It’s not just that there are beautiful things. There are also ugly things, soft things, prickly things, shiny things. There is basically every kind of thing, right at your fingertips, and it’s probably cheap, but you have to hunt it down. At New China Plaza, a fashion wholesale market in a twenty-story glass tower, I find a thing that I want very much, in a stall demarcated only by an alphanumeric code. It smells of chemicals and is wrapped in a cocoon of packing tape, and when I unearth it, I must act quickly (and take a minimum of five), because tomorrow, a new bundle of things will arrive from a factory on the back of a sweating teenager, and that thing that could have altered the course of my life – you never know! – will be gone.
My translator doesn’t really get why I want this thing. It is a T-shirt advertising a Harley Davidson store in Yonkers, NY, ‘Designed by Korea,’ according to its tag. There is a picture on it too, of an androgynous skateboarding youth. Seoul is 2,069 kilometres away. Yonkers is 12,845 kilometres away. The text is perfectly replicated, down to the street address, except for one digit in the phone number, which is actually a letter. The vendor, whose factory produced the shirt, wonders if I’ve ever been to Yonkers. No, I tell her, and pay.
A Chanel store is a few kilometres away, in a luxury mall. In it, you can breathe perfumed air and try on ballet flats. In different mall nearby, there is a concept store, where you can buy a copy of Vestoj. There are two Zaras within a taxi’s distance, where you can dig through the racks and, once in a while, unearth something sublime. That, too, is a kind of hunt, although I prefer the one in the tower.
A European fast-fashion brand with annual sales in the billions of dollars has factories near Guangzhou, and I interview someone who works for one of its suppliers. The employee asks me not to use her nor her company’s name. She believes that the company would not want the following practice public, even though she argues it is widespread. ‘The hardest and most expensive part about designing a shoe is to develop its mold. But if you have the shape already, you can do it easily.’ When this company wants to replicate a Balenciaga shoe, it will create a mold using the shape not of an original from the Balenciaga store, but of a fake from someone like Ms. Fen. ‘Guangzhou is the best place for fakes,’ she says. ‘And they have contacts of the people doing the best ones, so they just call them up. There’s no need to go to Balenciaga.’ So it’s a copy of a copy? ‘Yes,’ she says.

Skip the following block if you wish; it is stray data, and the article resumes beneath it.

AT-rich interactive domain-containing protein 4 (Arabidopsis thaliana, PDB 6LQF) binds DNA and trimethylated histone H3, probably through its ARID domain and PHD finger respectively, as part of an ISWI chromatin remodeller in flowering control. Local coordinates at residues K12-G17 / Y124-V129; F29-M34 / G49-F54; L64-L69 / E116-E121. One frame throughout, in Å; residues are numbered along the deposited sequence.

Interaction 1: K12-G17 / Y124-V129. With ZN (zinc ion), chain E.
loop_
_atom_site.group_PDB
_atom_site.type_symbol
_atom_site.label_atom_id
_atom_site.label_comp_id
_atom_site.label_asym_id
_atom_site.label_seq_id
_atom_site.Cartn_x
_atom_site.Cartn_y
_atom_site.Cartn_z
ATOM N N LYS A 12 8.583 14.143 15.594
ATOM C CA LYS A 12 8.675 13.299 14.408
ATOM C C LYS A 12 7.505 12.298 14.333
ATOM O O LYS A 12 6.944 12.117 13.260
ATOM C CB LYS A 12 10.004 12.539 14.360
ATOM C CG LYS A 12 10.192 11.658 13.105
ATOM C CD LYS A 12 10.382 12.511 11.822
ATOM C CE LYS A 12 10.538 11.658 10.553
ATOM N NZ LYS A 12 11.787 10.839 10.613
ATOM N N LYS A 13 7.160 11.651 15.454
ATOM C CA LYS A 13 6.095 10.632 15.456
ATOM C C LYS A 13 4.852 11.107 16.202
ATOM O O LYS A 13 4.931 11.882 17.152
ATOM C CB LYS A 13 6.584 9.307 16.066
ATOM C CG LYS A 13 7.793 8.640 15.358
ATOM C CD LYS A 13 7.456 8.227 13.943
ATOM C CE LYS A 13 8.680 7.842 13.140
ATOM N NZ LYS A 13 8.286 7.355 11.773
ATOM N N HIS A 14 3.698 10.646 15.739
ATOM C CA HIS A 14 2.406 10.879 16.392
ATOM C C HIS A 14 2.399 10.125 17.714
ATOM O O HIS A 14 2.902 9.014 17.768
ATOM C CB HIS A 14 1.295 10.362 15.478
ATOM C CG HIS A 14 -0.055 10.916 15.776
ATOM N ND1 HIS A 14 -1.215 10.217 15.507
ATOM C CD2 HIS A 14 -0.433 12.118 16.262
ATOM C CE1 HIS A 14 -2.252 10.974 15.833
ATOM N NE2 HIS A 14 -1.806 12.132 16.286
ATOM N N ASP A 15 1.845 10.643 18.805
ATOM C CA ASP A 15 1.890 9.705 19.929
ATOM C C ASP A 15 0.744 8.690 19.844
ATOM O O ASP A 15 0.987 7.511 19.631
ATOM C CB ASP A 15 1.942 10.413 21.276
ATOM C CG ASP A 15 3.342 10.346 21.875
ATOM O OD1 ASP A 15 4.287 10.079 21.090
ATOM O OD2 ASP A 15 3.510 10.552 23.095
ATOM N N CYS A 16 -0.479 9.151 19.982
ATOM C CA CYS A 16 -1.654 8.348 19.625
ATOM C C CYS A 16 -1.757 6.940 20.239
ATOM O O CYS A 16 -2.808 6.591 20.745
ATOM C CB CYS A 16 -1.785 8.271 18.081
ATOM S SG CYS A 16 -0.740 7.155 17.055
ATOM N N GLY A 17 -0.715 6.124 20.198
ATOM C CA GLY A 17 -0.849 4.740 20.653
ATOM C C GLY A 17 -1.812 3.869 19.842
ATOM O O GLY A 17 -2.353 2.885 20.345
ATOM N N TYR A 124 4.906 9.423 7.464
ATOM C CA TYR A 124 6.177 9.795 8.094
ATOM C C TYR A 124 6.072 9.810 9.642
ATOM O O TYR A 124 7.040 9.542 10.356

In China, trademark law protects registered logos and brand names, like the word ‘Balenciaga.’ The shape or colour or texture of a design is difficult to patent. To do so, the design must be totally novel, never before seen in the consumer market in China or abroad.4 And what design is ever totally novel? At a factory in Foshan, a city just west of Guangzhou, Fu Shi Cai, a manufacturer for menswear brands in Russia, Denmark, and Germany, describes the process of adopting other brands’ shoe design as a kind of translation. ‘All footwear trends come from Italy,’ he says. ‘But no two country’s feet are alike.’ Fu’s company, Kaitai Shoes, buys samples in Italy and France, from Ferragamo and Yamamoto, then takes them back to China to study them. They perform chemical tests and examine the materials, then make their own permutations, tailored to clients’ preferences. ‘European feet are longer, with a narrower instep,’ he points out. ‘Germans prefer conservative colours. Russians feet have a thick instep, but shorter feet.’
We walk through his florescent-lit factory floor. A hundred workers, mostly middle-aged women, sit at tables, working on sewing machines. They are wearing blue aprons, and a few of them have high heels, I notice.
‘Where do trends come from before they come from Italy?’ I ask Fu.
He thinks for a moment. ‘A great man, a star.’
‘Where does the star get it from?’
‘He gets it from the trend,’ Fu says. ‘It’s like a full circle.’
(Later, my translator tells me that the circle simile was actually hers, not Fu’s. Translation is a kind of imperfect copying, she says. ‘It’s like I’m having two conversations at once.’)
In Shenzhen, I have lunch with Ms. Fen, at a restaurant she’s opened the night before. We eat spicy crayfish, a dish from her hometown in Northeast China. The restaurant is a hobby, she says; wholesaling is her main business. Soon, she wants to start an original brand, using money from counterfeits to fund it. ‘I pay attention to good designs, I know I could come up with them.’
Ms. Fen’s parents were construction workers. They recently retired, and she now supports them financially. When Ms. Fen first came to Shenzhen, she had no job and no savings. But she had always been good at shopping, and she had an instinct she could start a business. ‘I studied fashion design in school, and then I worked in a store in a market in Zhejiang,’ a province near Shanghai. Most of the clothes at that market were from Shenzhen, she noticed. When she arrived in Shenzhen, she took pictures of the clothes at the markets, and sent them to her contacts in Zhejiang. ‘They’d say I want this piece for two hundred, and I’d order it.’